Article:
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A young writer once told me a producer rejected one of her projects as too soft to engage the audience’s interest. Never accept that, I told her, it’s nonsense. Soft is what drama is all about. Soft is about character, about those moments between people that make your story live because they recognize themselves. Soft is why you’re a writer. It seems she went back to her room and began to write something she’d been warned wasn’t commercial but that she knew in her heart was a story that needed to be told. It was optioned, set up at a studio and was the beginning of her screenwriting career. And her first produced film, Frida, came out last year.
— Fay Kanin
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Television delights when it throws light into the darkness that surrounds us, helping to see who we are and what we’re supposed to be doing with these lives of ours. It gives enjoyment when it feeds and stretches minds, invites our imaginations to take a romp. Stirs hearts with challenge, and warms with compassion. The only way we can protect our children is to teach them to recognize and to discriminate between evil and mischief, to know how to react and how to think. To teach them how to deal with problems when they meet them. To be aware and alert and knowledgeable and smart and discriminating. HUMANITAS believes that is what television should do. Not deny reality but show us how to deal with it.
— Frank Pierson
We need writers to be the smartest men and women in town, we need you to have a vision and a compelling idea, we need you to embrace the paradoxes of the world with truth and integrity, we need you to surprise and delight the audience intellectually and emotionally, and above all we need you to hold us accountable – accountable for those moral transactions of which we are a part…so that when you entrust us with your time and talent, you also challenge and compel us to give something valuable back to the audience – to help seek the truth with passion.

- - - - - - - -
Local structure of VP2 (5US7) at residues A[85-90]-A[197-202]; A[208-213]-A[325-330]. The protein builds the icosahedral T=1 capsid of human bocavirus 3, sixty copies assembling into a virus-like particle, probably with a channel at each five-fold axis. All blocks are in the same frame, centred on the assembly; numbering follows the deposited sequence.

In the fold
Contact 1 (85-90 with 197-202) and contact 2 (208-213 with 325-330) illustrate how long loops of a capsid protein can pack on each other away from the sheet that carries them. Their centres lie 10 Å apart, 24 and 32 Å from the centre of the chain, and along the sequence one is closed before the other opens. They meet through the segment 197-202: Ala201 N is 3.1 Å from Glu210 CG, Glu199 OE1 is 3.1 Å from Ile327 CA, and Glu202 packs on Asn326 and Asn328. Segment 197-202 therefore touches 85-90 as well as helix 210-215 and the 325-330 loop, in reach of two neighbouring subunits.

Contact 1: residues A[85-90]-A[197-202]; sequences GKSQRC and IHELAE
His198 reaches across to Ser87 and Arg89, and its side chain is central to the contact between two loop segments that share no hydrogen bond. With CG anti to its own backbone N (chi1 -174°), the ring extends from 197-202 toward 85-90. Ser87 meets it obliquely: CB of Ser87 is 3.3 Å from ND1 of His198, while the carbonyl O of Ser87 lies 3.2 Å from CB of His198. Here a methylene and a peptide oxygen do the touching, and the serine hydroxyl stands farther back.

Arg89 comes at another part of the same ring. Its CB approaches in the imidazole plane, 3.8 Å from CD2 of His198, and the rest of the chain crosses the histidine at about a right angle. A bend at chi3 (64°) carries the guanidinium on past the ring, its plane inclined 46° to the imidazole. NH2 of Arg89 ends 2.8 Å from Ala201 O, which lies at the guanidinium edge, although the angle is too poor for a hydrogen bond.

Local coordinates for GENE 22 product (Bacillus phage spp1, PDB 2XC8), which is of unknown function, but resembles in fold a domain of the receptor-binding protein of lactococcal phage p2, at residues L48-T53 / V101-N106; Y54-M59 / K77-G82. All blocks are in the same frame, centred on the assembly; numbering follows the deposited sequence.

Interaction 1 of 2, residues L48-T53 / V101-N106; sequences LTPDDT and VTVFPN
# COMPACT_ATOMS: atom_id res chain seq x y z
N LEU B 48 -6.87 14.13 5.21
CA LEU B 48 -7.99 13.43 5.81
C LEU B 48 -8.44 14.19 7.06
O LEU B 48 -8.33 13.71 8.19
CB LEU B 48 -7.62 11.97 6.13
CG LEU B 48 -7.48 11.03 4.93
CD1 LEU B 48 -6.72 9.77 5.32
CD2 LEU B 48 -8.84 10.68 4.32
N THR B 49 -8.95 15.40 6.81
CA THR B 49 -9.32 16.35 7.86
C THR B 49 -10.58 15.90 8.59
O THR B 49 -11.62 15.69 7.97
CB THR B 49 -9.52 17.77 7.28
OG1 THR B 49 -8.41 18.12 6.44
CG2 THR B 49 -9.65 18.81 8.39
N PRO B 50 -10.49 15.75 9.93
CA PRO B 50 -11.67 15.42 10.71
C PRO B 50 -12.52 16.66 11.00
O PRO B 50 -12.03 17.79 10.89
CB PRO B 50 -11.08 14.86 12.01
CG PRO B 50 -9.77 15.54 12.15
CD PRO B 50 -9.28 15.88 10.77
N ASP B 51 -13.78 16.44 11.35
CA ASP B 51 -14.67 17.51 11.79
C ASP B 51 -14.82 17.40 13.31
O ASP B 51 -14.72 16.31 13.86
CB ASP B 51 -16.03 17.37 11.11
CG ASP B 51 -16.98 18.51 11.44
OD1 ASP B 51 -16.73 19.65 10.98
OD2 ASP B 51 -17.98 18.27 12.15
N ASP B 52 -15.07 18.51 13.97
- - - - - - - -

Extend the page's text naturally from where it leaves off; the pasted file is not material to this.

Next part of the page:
— Colin Callender
Given our present-day moral meltdown—a time when the extreme is the norm, virtue has been rendered quaint, shock is a distant memory and shame is on the endangered emotions list—it is nothing short of miraculous that, against all odds, we are assembled to celebrate a select group of artists who show us who we are, who we were and, without question, certainly who and what we might try one day to be again.
— Larry Gelbart
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Television presents, informs, entertains, invites, and shapes the images that become part of the thinking and feeling of the viewer. And so, for the television writer, there is a most serious responsibility, a sacred responsibility if you will, to create images of the world and the human person that humanize rather than destroy. Writers can uplift, inspire, encourage, and give some path of light in an often confusing and threatening world. Or, writers can present a vision of the world that prompts the viewer to bitterness, resentment, dulled passivity, total confusion or final despair. In short, you have the power to create a vision that instills life, or leads to a form of death.
— Arthur Hiller